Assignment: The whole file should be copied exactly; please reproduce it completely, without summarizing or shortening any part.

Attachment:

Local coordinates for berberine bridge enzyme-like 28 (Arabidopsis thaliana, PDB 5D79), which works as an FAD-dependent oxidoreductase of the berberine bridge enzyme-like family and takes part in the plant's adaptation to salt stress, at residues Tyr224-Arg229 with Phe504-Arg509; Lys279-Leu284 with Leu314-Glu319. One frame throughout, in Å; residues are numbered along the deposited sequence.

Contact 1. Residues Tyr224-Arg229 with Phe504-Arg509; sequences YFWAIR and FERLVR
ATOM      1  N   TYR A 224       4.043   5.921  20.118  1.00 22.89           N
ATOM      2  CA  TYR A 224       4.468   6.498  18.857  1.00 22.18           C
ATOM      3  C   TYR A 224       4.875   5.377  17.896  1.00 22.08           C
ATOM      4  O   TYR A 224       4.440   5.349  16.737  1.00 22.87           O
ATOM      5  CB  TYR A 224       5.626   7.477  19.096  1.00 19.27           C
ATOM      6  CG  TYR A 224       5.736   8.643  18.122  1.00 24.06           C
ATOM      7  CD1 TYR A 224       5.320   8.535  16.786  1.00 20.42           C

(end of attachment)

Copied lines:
Local coordinates for berberine bridge enzyme-like 28 (Arabidopsis thaliana, PDB 5D79), which works as an FAD-dependent oxidoreductase of the berberine bridge enzyme-like family and takes part in the plant's adaptation to salt stress, at residues Tyr224-Arg229 with Phe504-Arg509; Lys279-Leu284 with Leu314-Glu319. One frame throughout, in Å; residues are numbered along the deposited sequence.

Contact 1. Residues Tyr224-Arg229 with Phe504-Arg509; sequences YFWAIR and FERLVR
ATOM      1  N   TYR A 224       4.043   5.921  20.118  1.00 22.89           N
ATOM      2  CA  TYR A 224       4.468   6.498  18.857  1.00 22.18           C
ATOM      3  C   TYR A 224       4.875   5.377  17.896  1.00 22.08           C
ATOM      4  O   TYR A 224       4.440   5.349  16.737  1.00 22.87           O
ATOM      5  CB  TYR A 224       5.626   7.477  19.096  1.00 19.27           C
ATOM      6  CG  TYR A 224       5.736   8.643  18.122  1.00 24.06           C
ATOM      7  CD1 TYR A 224       5.320   8.535  16.786  1.00 20.42           C